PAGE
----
Bold and Bright, Black-and-White Animals by Dorothy Hinshaw Patent, illustrated by Kendahl Jubb
ISBN: 0802786723
Publisher: Walker & Company
Pub. Date: September  1998
Reading Level: Ages 5 to 9
Find out more about animals with black and white patterns and how those patterns help them survive.

How to Hide a Butterfly & Other Insects by Ruth Heller 
ISBN: 044840477X
Publisher: Stern Sloan
Pub. Date: April 1992
Reading Level: Ages 4-8
Find out how insects use camouflage.

How to Hide a Crocodile & Other Reptiles by Ruth Heller
ISBN: 0448402157
Publisher: Stern Sloan
Pub. Date: October 1994
Reading Level: Ages 4-8 
Find out how  crocodiles, turtles, and iguanas use camouflage.

How to Hide a Meadow Frog and Other Amphibians by Ruth Heller 
ISBN: 0448409658
Publisher: Grosset & Dunlap
Pub. Date: July 1995
Reading Level: Ages 4-8
Find out how amphibians like toads and salamanders use camouflage to "disappear."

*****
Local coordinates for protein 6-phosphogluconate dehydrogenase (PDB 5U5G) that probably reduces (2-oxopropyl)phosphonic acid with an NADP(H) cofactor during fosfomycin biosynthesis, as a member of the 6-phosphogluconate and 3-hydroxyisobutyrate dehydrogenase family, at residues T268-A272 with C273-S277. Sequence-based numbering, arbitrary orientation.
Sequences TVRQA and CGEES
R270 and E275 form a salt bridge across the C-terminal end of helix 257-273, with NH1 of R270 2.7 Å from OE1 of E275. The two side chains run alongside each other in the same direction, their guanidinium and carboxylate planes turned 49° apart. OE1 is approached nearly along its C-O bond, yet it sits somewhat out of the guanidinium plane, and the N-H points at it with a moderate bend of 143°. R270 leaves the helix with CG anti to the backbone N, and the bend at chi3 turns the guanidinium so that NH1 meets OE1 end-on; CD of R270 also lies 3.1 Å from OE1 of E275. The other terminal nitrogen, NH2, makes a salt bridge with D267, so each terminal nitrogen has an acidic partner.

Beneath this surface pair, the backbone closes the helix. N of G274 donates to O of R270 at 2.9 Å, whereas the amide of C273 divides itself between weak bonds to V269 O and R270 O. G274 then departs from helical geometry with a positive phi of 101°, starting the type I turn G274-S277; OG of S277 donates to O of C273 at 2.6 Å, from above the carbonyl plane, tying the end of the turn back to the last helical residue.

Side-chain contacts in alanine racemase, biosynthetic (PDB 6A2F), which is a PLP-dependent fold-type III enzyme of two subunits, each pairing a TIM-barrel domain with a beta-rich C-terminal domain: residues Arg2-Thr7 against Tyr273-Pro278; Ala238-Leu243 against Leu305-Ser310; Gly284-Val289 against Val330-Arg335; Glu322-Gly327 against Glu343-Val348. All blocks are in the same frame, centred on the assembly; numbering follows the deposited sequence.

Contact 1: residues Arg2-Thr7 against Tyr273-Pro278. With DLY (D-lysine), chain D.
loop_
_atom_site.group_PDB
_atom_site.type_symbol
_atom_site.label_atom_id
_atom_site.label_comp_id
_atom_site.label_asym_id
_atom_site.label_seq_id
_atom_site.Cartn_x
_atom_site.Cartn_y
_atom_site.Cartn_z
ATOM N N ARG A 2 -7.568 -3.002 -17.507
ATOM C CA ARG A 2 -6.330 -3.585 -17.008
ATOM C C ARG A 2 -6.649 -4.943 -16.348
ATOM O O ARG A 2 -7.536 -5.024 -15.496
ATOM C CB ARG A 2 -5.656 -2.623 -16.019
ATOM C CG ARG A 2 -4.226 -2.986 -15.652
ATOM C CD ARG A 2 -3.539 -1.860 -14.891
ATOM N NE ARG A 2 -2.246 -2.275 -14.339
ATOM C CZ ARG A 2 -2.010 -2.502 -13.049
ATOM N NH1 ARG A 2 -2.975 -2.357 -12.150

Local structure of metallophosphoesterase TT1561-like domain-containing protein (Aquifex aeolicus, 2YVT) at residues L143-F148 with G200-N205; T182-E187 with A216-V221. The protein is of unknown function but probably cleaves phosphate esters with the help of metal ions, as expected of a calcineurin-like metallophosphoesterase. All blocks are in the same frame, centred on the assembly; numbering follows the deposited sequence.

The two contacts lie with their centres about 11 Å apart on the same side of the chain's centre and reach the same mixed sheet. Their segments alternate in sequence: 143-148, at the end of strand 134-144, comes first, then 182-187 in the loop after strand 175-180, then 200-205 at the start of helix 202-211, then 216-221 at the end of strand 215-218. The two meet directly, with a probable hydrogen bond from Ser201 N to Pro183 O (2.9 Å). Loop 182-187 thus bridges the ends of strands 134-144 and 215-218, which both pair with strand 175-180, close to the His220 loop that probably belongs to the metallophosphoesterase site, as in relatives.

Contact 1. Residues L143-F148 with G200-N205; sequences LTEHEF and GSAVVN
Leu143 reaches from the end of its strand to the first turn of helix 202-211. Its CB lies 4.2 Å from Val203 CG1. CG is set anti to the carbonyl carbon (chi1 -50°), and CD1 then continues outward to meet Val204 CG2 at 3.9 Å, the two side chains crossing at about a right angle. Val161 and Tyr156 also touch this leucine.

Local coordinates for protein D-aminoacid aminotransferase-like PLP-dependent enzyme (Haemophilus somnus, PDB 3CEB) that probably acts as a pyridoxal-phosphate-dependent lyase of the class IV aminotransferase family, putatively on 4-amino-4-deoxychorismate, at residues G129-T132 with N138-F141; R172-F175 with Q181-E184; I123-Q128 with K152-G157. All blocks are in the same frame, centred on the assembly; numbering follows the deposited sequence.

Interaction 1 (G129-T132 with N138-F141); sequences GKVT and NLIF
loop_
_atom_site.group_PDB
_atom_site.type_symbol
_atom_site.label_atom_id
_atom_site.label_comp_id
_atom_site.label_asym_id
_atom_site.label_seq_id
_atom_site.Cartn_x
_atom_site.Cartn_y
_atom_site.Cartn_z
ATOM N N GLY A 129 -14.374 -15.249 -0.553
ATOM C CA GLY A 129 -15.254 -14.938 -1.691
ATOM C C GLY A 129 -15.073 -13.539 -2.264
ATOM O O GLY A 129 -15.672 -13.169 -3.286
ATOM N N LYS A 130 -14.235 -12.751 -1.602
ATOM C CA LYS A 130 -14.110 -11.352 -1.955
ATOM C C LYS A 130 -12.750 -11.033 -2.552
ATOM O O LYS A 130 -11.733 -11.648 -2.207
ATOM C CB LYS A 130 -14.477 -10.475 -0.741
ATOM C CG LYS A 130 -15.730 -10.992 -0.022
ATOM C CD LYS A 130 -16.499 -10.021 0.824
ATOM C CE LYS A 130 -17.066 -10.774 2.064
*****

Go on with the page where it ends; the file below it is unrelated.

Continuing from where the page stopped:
How to Hide a Parakeet & Other Birds by Ruth Heller
ISBN: 044840964X
Publisher: Grosset & Dunlap
Pub. Date: July 1995
Reading Level: Ages 4-8

How to Hide a Polar Bear & Other Mammals by Ruth Heller 
ISBN: 0448402165
Publisher: Stern Sloan
Pub. Date: October 1994
Reading Level: Ages 4-8 
Find out how mammals like the deer, zebra, and polar bear use camouflage.

Nature's Paintbrush: The Patterns and Colors Around You by Susan Stockdale 
ISBN: 0689810814
Publisher: Simon & Schuster 
Pub. Date: May 1999
Reading Level: Ages 4-8
This book looks at colors and patterns in the natural world.

Searchin' Safari : Looking for Camouflaged Creatures by Marc Nadel, illustrated by Jeff O'Hare
ISBN: 1563978172
Publisher: Boyds Mills 
Pub. Date: October 1999
Reading Level: Ages 9-12

Darwinsim and Its Data: The Adaptive Coloration of Animals by Muriel L. Blaisdell
ISBN: 0824072537
Publisher: Garland Publishing, Incorporated
Pub. Date: January  1992
Reading Level: Adult
This book addresses the coloration of animals, and in particular mimicry.